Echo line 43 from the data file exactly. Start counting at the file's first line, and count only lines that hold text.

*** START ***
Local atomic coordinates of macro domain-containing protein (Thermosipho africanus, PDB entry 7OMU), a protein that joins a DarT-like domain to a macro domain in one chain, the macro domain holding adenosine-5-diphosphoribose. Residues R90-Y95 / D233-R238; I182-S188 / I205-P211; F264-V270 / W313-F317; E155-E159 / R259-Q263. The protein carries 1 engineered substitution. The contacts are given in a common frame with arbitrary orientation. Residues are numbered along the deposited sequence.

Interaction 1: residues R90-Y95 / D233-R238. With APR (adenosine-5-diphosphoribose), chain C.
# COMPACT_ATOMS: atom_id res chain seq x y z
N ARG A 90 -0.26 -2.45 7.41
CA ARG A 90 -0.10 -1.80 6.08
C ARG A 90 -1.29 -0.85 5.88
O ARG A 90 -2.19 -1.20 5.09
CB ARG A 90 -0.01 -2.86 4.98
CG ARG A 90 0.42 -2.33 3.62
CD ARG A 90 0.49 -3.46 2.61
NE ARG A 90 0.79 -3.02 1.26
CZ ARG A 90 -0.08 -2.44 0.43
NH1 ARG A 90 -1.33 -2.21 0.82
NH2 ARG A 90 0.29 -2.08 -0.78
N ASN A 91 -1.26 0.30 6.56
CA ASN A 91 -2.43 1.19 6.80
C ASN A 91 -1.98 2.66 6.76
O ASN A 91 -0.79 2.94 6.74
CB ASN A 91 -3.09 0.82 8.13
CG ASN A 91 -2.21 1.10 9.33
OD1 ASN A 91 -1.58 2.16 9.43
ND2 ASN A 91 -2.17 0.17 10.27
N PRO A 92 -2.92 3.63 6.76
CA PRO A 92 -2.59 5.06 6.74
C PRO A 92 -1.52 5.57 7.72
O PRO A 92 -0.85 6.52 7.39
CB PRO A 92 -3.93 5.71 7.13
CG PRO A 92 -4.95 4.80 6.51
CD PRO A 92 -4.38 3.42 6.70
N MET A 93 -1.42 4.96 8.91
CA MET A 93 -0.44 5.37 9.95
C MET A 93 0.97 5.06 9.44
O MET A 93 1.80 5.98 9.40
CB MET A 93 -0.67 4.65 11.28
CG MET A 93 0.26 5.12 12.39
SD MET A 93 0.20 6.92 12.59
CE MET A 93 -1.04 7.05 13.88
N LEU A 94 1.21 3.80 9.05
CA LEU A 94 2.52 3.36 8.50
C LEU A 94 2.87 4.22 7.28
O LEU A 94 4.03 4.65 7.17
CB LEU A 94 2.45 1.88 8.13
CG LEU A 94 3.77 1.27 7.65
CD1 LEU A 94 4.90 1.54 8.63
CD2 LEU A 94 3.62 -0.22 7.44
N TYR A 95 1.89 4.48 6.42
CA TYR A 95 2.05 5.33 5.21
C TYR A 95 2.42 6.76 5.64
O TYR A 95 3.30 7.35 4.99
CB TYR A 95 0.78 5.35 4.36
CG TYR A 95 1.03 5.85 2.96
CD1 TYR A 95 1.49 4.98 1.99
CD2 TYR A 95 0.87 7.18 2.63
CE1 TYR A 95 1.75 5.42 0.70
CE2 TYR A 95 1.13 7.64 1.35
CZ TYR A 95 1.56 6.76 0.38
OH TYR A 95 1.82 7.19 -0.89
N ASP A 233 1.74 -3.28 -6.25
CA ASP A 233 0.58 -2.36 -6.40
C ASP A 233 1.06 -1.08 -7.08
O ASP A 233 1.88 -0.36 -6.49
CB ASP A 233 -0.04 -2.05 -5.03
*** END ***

CG LEU A 94 3.77 1.27 7.65